Management over medication: strategies for reducing antibiotics used in pork production
EAST LANSING, MI. – Antibiotics have been an important tool for preventing and treating some of the most important diseases in pigs for 70 years. However, in response to One Health and WE CARE initiatives, U.S. pork producers are committed to reducing use of medically important antibiotics to help preserve their effectiveness against diseases that infect both pigs and people. Many diseases in pigs can be prevented or their effects minimized by practicing sound husbandry, biosecurity, and strategic use of vaccines and antibiotics.
U.S. swine production has increased over the years to keep pace with the growing global demand for animal protein. Beginning in the early 1950s, farmers began using feed grade antibiotics in livestock to prevent disease and in some cases promote growth and feed efficiency. Use of antibiotics in livestock production increased steadily in the U.S. until 2017 when the Veterinary Feed Directive (VFD) was implemented as a U.S. meat industry response to rising public concern over perceived excessive use of antibiotics in livestock, and its potential impact on antibiotic resistance. VFD bans use of medically important antibiotics (classes used in human medicine) in animal feed and water to promote growth and improve feed efficiency, while allowing their continued use, under closer supervision by veterinarians, to prevent or treat disease.
In the first year following implementation of VFD, sales of feed grade ABs for use in swine production declined by 43%; use of these products specifically for growth and efficiency declined by 94%. However, use of these antibiotics in swine rebounded by 17% in 2018 and 9% in 2019 (last year for which data are available). Based on data reported to the FDA, these increases were under veterinarian supervision and in compliance with VFD guidelines, suggesting their increased use was driven by medical need.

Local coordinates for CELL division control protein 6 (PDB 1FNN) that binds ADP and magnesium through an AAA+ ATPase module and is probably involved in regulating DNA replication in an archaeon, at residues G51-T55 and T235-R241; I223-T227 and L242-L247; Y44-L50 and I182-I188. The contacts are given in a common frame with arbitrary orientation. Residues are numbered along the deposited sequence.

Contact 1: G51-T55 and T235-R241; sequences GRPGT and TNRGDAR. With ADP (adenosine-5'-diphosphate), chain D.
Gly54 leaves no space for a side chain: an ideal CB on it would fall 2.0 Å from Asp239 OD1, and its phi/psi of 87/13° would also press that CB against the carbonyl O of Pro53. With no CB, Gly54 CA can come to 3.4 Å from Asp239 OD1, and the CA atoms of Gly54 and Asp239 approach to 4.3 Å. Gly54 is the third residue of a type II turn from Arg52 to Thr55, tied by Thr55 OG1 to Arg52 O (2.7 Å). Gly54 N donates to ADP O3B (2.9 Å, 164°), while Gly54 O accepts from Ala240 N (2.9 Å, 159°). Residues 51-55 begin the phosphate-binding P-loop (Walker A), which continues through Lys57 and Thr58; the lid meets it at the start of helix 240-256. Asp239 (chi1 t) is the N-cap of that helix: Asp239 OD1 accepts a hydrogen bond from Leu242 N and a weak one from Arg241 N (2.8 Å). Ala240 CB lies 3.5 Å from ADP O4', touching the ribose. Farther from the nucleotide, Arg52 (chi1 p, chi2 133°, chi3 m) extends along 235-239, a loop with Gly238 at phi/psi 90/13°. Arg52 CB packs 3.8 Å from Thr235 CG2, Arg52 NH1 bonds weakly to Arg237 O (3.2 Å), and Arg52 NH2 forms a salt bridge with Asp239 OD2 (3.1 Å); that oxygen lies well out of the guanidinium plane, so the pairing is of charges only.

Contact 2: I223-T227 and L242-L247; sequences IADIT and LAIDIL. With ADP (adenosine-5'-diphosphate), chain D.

Swine producers understand that use of feed grade antibiotics, though highly effective against some diseases, is not a suitable replacement for sound animal husbandry, biosecurity, appropriate vaccine strategy and judicious use of antibiotics, including injectable. Some of the most important, evidence-based management practices you can implement for your herd are described briefly below. These management practices will be considered in detail through an online program MSU Extension/Pork Working Group is creating this year. This program will include video demonstrations, fact sheets and other materials describing the when, why, and how for each of these practices, including the scientific research underpinning them and expected cost-benefits of each:
• Managing the barn (and pen) environment to minimize disease. This module will describe the importance of maintaining appropriate thermo-neutral conditions, especially in the farrowing facility, and how to best accomplish that. It will also consider strategies for minimizing spread of airborne pathogens, and keeping levels of ammonia, CO2/CO and sulfur-containing gasses within an acceptable range.
• Keeping up with basic biosecurity, by developing and continually reinforcing a sound plan for how visitors/food/equipment are brought onto the farm and into the animal facilities. How rules governing entry into different facilities might differ. The importance of disinfecting everything brought across the line of separation. How just having separate clothing, showering, and daily upkeep on the facility can help pigs thrive.
• Developing and implementing a vaccine strategy with your veterinarian that considers your farm’s history and the disease status of neighboring farms, and cost-benefit of various vaccines available for the diseases you need to prevent.
• Use of non-medically important antibiotics (such as ionophores), zinc, and high value nutritionals (amino acids, pre- and pro-biotics, enzymes) to promote herd health.
• Strategic use of medically important ABs, including best options for minimizing the impacts of scours (which might include in feed or water), and use of injectable whenever possible, including best practices for saving drug and labor when this is done.
• Recordkeeping and maintenance of commonly used equipment will decrease the risk of disease and distressed animals.
• Communication between employees is often overlooked as a key tool. Simply noting why you marked a pig or moved a pig will increase awareness for not only that pig’s health and wellness but the whole herd, too.
Emphasizing an effective management over medication approach in your swine system can benefit your herd’s health while saving money. It can also help maintain a positive eye on your swine operation from the consumer’s perspective.